Election 2012: President Obama interviewed by Glamour magazine, discusses women's issues

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President Obama gave an exclusive interview to Glamour magazine, which has just been released online, to share his views on women’s issues and how he thinks Americans are doing overall. In a talk with Glamour editor-in-chief Cindi Leive on July 24 the president reconfirmed a statement made to the glossy when he was campaigning in 2008: “the best indicator of whether a country does well is how it treats its girls and its women.”

The Q&A details how Obama is currently fairing among women voters — who supported him at a rate of 56 percent in 2008. The magazine asserts that Romney is seen by young women as being a better jobs creator than Obama. Leive questioned how the president will reconnect with this group by showing his commitment to the female demographic.

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How is society treating its women and girls, according to Barack? To echo the president’s 2012 campaign slogan, things are moving “Forward.”

Regarding pay parity for women voters, President Obama mentioned passing the Lilly Ledbetter Act, “My first bill, to make sure that women are getting the same pay for the same work,” he told Leive.

The president also mentioned other measures he implemented, which, while they do not address the needs of female voters directly, he believes will positively impact all citizens. President Obama contrasted Romney’s plans to cut taxes on the wealthy and scale back on regulations in several sectors to his own social “investment” approach.

“I believe the way we’re going to grow a strong economy for everybody is investing in education,” Obama said, “making college more affordable, investing in basic science and research so we keep our technological edge, balancing our budget in a responsible way so that we’re asking the wealthiest Americans to do a little bit more even as we’re cutting out programs that don’t work, making sure that we continue to provide people who work hard the chance to get affordable health care. All those things contribute to a strong middle class.”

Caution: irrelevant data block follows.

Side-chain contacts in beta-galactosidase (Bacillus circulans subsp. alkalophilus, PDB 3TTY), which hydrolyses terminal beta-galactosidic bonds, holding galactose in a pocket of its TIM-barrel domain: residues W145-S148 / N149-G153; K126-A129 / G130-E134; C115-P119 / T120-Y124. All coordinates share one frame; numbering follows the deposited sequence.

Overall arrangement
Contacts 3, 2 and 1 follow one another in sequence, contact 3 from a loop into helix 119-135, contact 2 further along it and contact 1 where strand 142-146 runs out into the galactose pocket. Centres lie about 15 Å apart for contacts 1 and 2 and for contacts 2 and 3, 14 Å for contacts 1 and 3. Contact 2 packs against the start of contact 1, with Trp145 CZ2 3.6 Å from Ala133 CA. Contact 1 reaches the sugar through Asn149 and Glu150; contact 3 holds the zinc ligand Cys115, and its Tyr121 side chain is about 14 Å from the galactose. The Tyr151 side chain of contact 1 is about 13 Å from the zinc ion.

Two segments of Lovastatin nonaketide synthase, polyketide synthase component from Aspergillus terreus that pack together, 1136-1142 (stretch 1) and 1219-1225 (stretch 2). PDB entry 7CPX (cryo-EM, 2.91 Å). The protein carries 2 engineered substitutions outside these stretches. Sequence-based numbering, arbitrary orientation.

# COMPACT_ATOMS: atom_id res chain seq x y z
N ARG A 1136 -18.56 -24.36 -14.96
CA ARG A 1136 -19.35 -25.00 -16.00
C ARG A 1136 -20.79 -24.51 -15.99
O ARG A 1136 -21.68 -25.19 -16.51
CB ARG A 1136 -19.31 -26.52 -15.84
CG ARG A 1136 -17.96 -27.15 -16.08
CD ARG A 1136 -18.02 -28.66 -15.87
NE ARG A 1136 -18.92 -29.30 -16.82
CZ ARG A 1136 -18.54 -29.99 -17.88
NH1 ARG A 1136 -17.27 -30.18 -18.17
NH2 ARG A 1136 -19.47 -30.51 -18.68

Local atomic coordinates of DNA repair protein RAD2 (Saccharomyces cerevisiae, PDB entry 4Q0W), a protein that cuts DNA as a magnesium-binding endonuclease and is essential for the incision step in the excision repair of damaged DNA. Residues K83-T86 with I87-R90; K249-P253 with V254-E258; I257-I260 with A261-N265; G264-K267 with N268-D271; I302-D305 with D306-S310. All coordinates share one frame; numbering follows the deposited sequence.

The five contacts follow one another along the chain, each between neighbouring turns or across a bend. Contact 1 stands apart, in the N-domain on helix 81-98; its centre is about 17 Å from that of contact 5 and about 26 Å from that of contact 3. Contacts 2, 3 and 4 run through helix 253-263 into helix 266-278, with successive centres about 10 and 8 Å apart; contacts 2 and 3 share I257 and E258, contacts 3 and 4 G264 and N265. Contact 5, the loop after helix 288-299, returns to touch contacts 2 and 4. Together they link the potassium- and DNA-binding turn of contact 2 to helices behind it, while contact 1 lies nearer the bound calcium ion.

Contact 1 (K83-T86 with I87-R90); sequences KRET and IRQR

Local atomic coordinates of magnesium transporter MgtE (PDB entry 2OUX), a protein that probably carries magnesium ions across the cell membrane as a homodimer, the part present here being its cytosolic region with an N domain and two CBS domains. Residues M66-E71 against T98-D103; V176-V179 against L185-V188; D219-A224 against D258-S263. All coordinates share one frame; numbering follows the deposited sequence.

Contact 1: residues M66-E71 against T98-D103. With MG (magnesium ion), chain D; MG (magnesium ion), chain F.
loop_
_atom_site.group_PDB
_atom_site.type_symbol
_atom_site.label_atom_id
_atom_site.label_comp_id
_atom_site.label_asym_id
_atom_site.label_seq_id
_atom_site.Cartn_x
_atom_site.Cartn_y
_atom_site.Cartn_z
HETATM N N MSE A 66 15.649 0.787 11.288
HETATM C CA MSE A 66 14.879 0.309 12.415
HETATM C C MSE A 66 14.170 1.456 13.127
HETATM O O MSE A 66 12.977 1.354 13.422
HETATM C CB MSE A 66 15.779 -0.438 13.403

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Regarding ongoing controversies regarding abortion and access to birth control, the president cited his relationship with his own daughters, Sasha and Malia, as his inspiration for creating laws that protect funding for women’s health initiatives.

“Look, I’ve got two daughters, and I’ve repeatedly said that I want to empower them to make good decisions,” Obama stated. “They’re not going to make good decisions because somebody in Congress is restricting their access to health care. They’re going to make good decisions because hopefully they’ve been raised wisely and trust their parents enough to have open conversations about issues that they’re going to be confronting as they grow up.

“I think in the minds of most Americans—men and women—access to contraception should be a no-brainer,” he continued.

Other topics pertaining to women include the widespread public sector job cuts during his term that have primarily affected this group, and the fact that 750,000 more women are unemployed now than when Obama took office. In a separate blog post about her interview, Leive questions whether women’s concerns will be addressed at the first presidential debate tonight.

“Will those issues take center stage over the campaign’s final five weeks? Will they come up at the debate tomorrow night?,” she wrote yesterday. “They certainly should: After all, there are 7 million more women than men eligible to vote this fall, so whichever way you lean, this could be your race to call.”

Black female voters make up a portion of that group Glamour speaks to in this interview, and are also very important to President Obama’s campaign. These voters, analysts have demonstrated, have the highest rate of voter turnout of any group in America, and are critical to getting out the larger black vote.

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Outlets targeting African-American women, such as Essence magazine and Clutch Magazine Online, could help the president assess concerns that are central to their readers, including black female voters’ extreme lack of access to health care.

Follow Alexis Garrett Stodghill on Twitter at @lexisb.